Working hard is an aspect of reaching your goals.

Another sprinter, Ryan, worked hard for three years. As a junior he was ranked third in both the 100 and 200. He worked hard for three years! He puked after practice. He strengthened his form. Ryan believed in the process… He won both races at districts to earn a spot at state.

But many times, dreams change as we grow.

The 2018 Miss Nebraska, Jessica Shultis, is another former athlete and student. Jessica placed 10th at the 2019 Miss America contest in September. She is living a dream I don’t think she had as she played basketball and ran track in high school, or as she battled cancer at the age of 19.

Now to address my son’s challenge.

You do have to work hard. That is important.

Success is not a straight line. Enjoy the journey.

Your goals will change. That is OK.

But always follow your heart as you pursue your dreams. In one way, the quality of your life is revealed in how you strive for your goals. You may succeed. You may fail. But if you follow your heart, your life will always be true.

 

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Off to Grandma’s house we go, talking all the way

Life can teach you powerful lessons, if you listen…

The last couple of days life has revealed how important talking and listening is to our relationships. Here are the dots I’ve been given to connect.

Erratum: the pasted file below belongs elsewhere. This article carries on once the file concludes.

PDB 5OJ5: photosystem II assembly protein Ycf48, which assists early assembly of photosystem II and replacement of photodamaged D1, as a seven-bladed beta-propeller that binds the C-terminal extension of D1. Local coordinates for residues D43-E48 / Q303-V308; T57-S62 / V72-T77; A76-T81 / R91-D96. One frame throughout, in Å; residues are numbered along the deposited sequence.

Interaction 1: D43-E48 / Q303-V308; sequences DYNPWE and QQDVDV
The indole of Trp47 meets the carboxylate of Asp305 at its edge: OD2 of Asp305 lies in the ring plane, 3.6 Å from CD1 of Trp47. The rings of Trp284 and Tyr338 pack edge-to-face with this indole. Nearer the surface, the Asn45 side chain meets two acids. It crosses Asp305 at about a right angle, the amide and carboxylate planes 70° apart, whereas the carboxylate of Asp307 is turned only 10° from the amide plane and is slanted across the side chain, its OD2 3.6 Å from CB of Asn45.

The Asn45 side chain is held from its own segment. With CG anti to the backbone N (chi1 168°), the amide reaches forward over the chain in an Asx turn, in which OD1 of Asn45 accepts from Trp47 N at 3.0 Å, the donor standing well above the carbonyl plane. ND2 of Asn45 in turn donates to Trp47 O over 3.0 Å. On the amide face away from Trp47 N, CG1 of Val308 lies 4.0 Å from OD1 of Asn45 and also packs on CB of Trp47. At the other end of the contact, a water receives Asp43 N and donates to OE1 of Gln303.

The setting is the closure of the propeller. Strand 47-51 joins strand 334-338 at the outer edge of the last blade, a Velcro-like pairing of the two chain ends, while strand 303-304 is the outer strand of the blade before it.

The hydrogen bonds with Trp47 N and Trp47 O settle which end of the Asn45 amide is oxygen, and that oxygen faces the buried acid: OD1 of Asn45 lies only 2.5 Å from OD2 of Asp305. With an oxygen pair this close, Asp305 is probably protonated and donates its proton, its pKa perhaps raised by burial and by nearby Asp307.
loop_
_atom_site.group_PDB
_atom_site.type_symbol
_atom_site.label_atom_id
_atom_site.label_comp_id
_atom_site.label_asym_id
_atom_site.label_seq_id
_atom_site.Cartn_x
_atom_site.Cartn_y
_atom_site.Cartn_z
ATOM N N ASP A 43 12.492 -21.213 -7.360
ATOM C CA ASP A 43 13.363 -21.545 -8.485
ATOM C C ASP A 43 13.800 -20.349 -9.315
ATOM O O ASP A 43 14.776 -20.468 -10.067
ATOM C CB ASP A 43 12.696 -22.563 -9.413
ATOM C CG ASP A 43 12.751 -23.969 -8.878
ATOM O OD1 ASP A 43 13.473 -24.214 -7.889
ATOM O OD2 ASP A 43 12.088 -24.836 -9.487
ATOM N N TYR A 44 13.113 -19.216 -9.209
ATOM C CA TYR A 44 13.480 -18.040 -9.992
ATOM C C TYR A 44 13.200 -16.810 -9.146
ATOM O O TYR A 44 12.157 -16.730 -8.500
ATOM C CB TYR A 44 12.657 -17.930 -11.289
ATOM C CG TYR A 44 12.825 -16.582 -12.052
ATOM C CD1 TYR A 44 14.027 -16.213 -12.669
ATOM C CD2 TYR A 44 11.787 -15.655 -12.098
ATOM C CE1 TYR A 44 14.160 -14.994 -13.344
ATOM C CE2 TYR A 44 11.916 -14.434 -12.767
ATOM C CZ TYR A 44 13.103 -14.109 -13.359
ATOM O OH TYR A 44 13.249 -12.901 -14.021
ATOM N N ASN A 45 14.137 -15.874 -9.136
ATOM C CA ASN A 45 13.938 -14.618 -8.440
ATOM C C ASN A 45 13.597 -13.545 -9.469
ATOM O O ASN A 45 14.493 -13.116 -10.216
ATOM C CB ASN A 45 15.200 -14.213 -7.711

1. Taking my youngest daughter to grandma’s house in the morning.
  2. An assignment in class
  3. Focus on the Family program

Dot 1

For the last two days I have driven my youngest daughter to grandma’s house because her preschool doesn’t start until next week. Grandma’s house is 35 minutes away. For the last two days I have answered questions like:

“Why does the moon move?”

“What is your favorite place to go?”

“What is your favorite stuffed animal?”

It has been a joy talking with my daughter. When she liked an answer, she would say, “Oooooh, I like that, too!”

With six children, we have a busy schedule. It is not often that we get specific time to just talk with a single child.  We do have family time at dinner, or traveling to an event, that allows us to talk. But the specific one-on-one time is rare. Answering questions on the way to grandma’s house has reinforced the importance of finding time for each of my kids.